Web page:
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New market opens doors to high hopes


Farmers eager to see new retail option succeed in Spokane


By MATTHEW WEAVER


Capital Press


SPOKANE -- Farmer Kevin Tunison looked around the new Spokane Public Market and declared he was "hot to trot" about it.


Tunison, of Many Rock Farm in Spokane, is one of many producers who hope to see the market, which opened June 2, grow.


"If it's going to be year-round, that would be good for the public and me," said Tunison, who sells fresh pork, chicken and lamb.


Offerings the first day ranged from asparagus, onions and morel mushrooms to honey and dried apple products.


Vendors touted the ability to sell produce year-round and indoors.


Roger Stanley of MagaƱa Farms in Sunnyside, Wash., said the market has great potential.


"You could put a miniature Pike Place Market in here," he said, citing a common comparison with the Seattle tourist attraction. "That's a venue for tourism. This could be -- there's enough room in this place to really put on a show."


Jason Sweat, of World Famous Apple Chips of Omak, Wash., also sells dried apples and other fruits and vegetables at the Seattle market.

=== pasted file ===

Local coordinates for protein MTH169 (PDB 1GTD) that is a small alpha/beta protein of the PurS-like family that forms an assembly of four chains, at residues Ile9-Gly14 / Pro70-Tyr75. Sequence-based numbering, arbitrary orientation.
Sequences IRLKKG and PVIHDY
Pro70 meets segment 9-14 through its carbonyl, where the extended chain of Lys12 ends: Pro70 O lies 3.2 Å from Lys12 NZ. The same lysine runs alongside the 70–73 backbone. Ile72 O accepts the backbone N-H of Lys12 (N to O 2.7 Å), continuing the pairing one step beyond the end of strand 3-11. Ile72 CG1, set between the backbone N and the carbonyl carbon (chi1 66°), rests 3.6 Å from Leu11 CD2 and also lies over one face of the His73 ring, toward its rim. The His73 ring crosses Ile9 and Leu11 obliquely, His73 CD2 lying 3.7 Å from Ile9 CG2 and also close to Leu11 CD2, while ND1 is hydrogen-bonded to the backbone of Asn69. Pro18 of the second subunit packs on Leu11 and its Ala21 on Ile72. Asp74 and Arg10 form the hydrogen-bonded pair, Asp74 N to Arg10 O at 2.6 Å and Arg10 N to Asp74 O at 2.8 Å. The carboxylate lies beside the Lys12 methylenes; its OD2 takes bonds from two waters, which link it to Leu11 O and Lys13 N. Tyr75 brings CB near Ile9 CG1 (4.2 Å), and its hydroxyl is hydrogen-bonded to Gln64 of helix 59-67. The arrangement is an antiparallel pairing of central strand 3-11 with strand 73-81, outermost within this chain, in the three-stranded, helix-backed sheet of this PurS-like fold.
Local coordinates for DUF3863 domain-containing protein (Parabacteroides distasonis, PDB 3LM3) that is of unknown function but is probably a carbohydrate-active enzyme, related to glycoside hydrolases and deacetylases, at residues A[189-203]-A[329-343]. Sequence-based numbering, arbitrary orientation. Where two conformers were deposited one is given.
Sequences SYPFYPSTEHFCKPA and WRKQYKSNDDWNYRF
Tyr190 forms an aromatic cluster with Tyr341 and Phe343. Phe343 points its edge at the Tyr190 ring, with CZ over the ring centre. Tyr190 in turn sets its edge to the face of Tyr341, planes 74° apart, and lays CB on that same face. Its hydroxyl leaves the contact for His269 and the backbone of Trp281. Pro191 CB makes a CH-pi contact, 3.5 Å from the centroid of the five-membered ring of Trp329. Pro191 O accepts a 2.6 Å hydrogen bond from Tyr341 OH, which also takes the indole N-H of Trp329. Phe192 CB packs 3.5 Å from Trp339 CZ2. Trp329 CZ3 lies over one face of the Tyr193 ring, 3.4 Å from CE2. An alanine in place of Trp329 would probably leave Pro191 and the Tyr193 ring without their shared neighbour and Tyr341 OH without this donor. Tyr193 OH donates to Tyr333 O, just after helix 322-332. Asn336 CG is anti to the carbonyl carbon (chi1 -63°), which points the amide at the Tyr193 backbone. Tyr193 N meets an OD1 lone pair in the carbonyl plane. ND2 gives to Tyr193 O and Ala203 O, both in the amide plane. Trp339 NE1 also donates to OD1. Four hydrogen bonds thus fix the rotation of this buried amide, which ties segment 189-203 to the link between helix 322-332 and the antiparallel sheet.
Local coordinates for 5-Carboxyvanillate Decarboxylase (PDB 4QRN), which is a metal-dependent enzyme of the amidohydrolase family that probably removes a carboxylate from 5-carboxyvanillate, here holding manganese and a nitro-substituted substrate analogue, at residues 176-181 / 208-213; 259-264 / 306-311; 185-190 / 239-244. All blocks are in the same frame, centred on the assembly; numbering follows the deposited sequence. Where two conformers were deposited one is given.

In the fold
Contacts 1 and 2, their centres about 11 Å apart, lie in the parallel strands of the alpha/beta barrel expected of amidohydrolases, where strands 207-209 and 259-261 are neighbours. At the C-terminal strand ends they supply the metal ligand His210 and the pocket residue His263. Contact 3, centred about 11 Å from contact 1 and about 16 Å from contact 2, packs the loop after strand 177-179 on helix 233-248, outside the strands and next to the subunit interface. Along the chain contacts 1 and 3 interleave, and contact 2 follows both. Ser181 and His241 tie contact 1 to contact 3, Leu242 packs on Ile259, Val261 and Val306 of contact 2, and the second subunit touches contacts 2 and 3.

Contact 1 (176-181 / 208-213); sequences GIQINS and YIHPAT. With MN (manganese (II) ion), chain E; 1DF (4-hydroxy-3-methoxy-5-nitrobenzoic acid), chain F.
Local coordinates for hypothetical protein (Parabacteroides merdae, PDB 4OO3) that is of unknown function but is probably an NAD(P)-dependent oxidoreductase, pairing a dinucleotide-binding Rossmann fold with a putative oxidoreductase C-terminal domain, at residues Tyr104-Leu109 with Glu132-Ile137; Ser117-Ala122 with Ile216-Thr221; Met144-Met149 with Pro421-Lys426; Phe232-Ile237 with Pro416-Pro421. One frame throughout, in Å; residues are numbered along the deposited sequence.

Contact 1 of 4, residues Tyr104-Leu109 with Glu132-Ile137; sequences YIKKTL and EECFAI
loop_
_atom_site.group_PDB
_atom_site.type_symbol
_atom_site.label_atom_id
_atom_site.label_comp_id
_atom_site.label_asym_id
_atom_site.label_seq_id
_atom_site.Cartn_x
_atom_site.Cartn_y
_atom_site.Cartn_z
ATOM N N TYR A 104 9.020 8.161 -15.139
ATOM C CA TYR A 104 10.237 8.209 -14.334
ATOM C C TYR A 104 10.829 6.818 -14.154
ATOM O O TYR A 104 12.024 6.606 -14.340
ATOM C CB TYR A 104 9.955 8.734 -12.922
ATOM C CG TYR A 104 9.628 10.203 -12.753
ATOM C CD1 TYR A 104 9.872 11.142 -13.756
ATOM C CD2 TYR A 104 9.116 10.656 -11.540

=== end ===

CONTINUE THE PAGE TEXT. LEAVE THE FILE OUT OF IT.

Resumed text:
"There's not as many people in Spokane as there is in the Seattle area, but compared to the populations, this is going to be just as good," Sweat said.


John Elithorp, of Elithorp Farms in Deer Park, Wash., said the market is another outlet for his produce. He primarily sells at weekend markets, but was looking for one during the week and will sell on Thursdays.


"I'd like it to be successful, but we'll see," Elithorp said.


Kay Stoltz, president of the public market board, said the endeavor was four years in the making.


"This is a dream come true -- it's my passion," she said, noting the market's influence on agriculture will be "tremendous." Many vendors have expanded to suit the year-round market.


There are 55 vendors for the market, Stoltz said. The intent is to have 75 percent farmers and 25 percent artisans.


Farmers can still contact the market, Stoltz said.


The market is seeking further funding, Stoltz said, noting $400,000 is needed. The board hopes to purchase the building, at 24 W. Second Ave., within three years.


The market was originally slated to open in May, but was delayed by street construction.


Tunison plans to continue with other area farmers' markets until he sees if the new market succeeds. He hopes for success for himself, and the rest of the vendors.


"Without everybody in here, this won't go," he said. "If all the farmers come with their wares, I think it will go good."




Online


Spokane Public Market: www.spokanepublicmarket.org



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